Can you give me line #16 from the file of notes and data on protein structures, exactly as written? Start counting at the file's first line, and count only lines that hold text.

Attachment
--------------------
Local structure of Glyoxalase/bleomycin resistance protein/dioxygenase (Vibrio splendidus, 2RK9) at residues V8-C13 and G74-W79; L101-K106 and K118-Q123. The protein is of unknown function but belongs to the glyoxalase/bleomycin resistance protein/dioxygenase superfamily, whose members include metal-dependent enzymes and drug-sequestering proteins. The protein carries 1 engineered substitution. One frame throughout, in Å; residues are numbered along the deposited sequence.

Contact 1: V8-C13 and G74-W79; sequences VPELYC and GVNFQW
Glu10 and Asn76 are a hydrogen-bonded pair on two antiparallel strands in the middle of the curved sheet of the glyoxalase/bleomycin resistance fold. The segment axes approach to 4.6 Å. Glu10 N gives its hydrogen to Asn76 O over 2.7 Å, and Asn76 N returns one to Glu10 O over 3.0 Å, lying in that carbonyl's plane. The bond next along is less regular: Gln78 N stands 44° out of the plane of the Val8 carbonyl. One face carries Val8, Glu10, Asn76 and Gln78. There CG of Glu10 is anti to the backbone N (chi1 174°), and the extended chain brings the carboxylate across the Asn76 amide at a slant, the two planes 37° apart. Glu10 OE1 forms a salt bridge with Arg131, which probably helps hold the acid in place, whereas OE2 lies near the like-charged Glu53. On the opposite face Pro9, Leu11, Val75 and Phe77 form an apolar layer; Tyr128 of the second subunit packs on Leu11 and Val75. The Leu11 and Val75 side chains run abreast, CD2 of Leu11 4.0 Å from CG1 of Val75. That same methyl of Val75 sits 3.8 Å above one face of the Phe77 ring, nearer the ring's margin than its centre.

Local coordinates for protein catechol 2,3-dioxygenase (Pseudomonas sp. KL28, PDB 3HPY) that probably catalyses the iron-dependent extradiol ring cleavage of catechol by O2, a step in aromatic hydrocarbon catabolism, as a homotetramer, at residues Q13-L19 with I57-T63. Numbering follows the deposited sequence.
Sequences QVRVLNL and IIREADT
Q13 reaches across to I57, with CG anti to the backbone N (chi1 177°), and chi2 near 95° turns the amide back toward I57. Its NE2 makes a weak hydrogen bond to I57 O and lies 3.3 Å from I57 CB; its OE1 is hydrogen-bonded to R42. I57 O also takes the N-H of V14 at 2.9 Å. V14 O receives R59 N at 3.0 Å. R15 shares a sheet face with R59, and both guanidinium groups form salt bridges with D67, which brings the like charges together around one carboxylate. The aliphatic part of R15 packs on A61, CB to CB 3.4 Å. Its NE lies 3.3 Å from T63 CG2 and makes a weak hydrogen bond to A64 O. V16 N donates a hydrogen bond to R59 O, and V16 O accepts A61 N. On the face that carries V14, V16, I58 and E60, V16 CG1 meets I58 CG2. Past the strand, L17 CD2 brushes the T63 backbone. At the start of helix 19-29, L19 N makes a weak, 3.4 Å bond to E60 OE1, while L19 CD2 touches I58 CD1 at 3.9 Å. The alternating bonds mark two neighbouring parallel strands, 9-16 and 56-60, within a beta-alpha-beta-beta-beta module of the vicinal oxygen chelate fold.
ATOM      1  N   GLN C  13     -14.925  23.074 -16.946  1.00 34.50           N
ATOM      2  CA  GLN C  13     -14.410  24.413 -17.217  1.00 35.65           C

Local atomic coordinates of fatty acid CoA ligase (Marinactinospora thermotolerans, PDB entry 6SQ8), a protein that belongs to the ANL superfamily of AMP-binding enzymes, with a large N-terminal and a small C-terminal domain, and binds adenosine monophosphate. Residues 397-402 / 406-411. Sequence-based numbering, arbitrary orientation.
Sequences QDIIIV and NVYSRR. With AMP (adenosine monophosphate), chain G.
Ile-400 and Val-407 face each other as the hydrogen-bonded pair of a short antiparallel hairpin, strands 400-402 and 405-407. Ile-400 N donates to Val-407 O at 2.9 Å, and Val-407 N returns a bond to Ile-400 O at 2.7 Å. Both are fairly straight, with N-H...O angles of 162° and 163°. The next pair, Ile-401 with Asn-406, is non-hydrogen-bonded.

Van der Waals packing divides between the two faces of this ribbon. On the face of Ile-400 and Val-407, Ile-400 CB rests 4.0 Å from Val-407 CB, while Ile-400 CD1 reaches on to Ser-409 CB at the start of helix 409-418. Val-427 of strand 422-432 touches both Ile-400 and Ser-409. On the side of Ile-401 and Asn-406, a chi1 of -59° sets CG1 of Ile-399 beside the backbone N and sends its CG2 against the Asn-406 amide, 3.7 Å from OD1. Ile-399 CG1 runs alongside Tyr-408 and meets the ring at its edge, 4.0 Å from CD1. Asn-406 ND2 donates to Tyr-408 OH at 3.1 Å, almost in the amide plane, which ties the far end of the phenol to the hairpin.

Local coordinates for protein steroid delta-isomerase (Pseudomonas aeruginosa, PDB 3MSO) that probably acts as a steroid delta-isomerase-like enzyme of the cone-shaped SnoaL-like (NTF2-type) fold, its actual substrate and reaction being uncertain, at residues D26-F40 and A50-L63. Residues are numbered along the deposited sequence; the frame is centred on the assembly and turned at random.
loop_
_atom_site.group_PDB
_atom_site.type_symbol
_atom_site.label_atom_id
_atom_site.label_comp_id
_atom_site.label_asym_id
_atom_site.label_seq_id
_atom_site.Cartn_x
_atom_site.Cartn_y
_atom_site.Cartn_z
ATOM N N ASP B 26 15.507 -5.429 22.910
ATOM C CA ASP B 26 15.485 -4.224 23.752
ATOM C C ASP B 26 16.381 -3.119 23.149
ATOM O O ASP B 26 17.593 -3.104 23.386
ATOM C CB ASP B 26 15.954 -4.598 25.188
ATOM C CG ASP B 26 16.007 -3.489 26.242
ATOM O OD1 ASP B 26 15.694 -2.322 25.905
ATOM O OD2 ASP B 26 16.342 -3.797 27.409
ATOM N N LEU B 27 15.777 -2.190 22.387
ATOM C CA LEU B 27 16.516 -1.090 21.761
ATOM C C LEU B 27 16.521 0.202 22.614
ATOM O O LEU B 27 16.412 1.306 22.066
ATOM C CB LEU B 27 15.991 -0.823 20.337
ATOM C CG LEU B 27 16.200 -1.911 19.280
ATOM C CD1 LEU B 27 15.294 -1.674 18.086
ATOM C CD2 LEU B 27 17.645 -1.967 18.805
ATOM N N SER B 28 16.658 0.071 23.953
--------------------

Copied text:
_atom_site.type_symbol